Alwyn Roberts – Aberdale 

If you're based on poor, marginal land and unsure how the Innovis Aberdale can benefit your sheep farming enterprise, Alwyn Roberts compares his Aberdale flock to his Lleyn flock based on the west coast of Wales. 

Farm facts

Rhydycriw is an organic upland beef and sheep farm on the West coast of Wales near Tywyn.

Lambing is towards the end of March and is all outdoors to cut down costs. There is a limited amount of brassica cropping, which along with red clover leys is used for lamb finishing. Baled red clover silage is fed to multiple bearing ewes to minimise concentrates fed. Sheep farming with organic status means a key focus of the farm is to maximise production from forage and home grown feeds which can be a challenge with some of the farm is on marginal land.

Why Aberdale?

Ewe lambs are not tupped but kept at mountain ground to grow. Aberdale ewes are kept to complement the Lleyn flock and were chosen because Alwyn is looking for a hardier forage based animal with better conformation and prolificacy than the Welsh ewe. As parts of the farm with shallow soil can become very dry during the late summer, ewes that do not need flushing fit well with the farm system. Aberdales represent about 55% of the whole flock currently, with a flock structure biased towards younger ewes in the Aberdale flock at present.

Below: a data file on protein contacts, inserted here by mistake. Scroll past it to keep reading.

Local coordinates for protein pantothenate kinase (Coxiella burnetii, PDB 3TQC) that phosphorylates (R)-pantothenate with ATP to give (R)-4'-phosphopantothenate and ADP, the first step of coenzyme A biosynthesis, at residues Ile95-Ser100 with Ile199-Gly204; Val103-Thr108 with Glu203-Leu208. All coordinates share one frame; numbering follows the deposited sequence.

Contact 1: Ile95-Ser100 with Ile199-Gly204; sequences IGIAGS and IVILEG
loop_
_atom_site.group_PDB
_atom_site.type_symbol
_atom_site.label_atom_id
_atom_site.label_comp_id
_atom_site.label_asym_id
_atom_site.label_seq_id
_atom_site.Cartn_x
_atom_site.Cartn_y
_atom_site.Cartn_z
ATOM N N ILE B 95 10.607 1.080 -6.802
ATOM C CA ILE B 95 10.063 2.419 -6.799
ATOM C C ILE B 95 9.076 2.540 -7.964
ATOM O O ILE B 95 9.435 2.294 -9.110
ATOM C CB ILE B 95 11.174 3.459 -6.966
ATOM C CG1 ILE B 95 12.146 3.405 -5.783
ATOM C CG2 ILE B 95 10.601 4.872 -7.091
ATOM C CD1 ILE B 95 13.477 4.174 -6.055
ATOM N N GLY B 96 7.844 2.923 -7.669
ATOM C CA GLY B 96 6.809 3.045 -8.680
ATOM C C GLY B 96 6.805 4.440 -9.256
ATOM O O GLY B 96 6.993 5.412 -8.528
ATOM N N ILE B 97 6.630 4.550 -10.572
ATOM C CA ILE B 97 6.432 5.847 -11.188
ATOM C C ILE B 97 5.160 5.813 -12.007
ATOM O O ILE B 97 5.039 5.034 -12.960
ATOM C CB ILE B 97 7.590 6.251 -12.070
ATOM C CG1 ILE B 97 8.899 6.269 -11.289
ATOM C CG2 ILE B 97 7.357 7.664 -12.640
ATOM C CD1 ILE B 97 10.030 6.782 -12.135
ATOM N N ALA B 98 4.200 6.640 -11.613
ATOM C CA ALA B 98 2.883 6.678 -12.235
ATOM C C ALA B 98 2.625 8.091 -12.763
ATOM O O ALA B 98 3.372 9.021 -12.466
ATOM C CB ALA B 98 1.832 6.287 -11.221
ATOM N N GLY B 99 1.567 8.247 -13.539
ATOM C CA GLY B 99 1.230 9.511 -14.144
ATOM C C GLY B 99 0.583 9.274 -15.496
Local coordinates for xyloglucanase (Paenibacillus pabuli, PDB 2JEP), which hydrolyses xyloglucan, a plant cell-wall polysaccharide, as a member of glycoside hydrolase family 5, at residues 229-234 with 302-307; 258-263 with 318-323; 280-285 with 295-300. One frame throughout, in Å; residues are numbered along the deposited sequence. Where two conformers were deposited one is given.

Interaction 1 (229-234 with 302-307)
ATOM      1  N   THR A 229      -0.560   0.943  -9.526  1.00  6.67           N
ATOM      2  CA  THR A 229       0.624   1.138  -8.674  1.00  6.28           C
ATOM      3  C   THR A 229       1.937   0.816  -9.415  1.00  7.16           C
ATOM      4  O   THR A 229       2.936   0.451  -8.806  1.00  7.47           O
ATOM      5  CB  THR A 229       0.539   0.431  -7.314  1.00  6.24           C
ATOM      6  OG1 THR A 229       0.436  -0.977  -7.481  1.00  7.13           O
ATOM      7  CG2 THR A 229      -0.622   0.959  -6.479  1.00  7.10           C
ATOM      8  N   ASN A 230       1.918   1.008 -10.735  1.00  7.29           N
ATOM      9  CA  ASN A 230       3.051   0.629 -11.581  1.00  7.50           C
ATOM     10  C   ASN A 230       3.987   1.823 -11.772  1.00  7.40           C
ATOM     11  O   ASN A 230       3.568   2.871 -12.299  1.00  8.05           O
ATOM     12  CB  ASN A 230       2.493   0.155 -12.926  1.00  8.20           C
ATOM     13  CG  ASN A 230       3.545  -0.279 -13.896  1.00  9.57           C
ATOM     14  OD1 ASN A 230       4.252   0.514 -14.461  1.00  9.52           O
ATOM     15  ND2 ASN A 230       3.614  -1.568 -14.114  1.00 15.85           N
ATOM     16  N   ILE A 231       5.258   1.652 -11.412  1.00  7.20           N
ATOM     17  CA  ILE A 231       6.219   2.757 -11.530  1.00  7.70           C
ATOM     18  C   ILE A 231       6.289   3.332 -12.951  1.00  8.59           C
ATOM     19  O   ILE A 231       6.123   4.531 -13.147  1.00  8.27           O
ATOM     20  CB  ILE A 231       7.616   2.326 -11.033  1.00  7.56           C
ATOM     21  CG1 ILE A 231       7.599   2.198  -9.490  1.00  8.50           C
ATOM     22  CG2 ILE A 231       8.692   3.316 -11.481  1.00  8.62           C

The composition of the pastures where Aberdales graze before and during tupping means that the Aberdales get the grass with more unsown species of poorer nutritional quality. The Aberdale ewes’ intake is higher in dry matter, lower in crude protein and of lower digestibility during this period. 

Scanning figures in the second year show that the Aberdales scan higher than the Lleyn ewes with 193% in 2014, compared the Lleyn ewes scanning 156%. The Aberdales also scanned a higher percentage of twins and triplets compared to the Lleyn ewes, with over 70% of the flock scanned with twins or triplets, in comparison to under 60% of the Lleyn flock.

Most lambs are sold towards the end of the summer and into the autumn. Lamb carcass weights for the two flocks are similar with the Aberdales averaging 18.8kg and the Lleyns 18.6kg. The distribution of carcass classification shows that the Aberdale lambs were of slightly better muscle conformation but a little less lean on average compared to the Lleyn lambs.

Farm key features

Organic Upland farm with dry banks lambing outdoors – uses red clover to finish lambs and feed twin/triplet bearing ewes

Values hardiness of the Aberdale

“It is useful to be able to be recording how each flock performs and will help me to improve management of both breed types.” 



Committed to research and development this has enabled us to build upon our successful and established crossbreeding programmes.





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Innovis Ltd, Peithyll, Capel Dewi. Aberystwyth, Wales, UK SY23 3HU.

Tel.: 01970 828236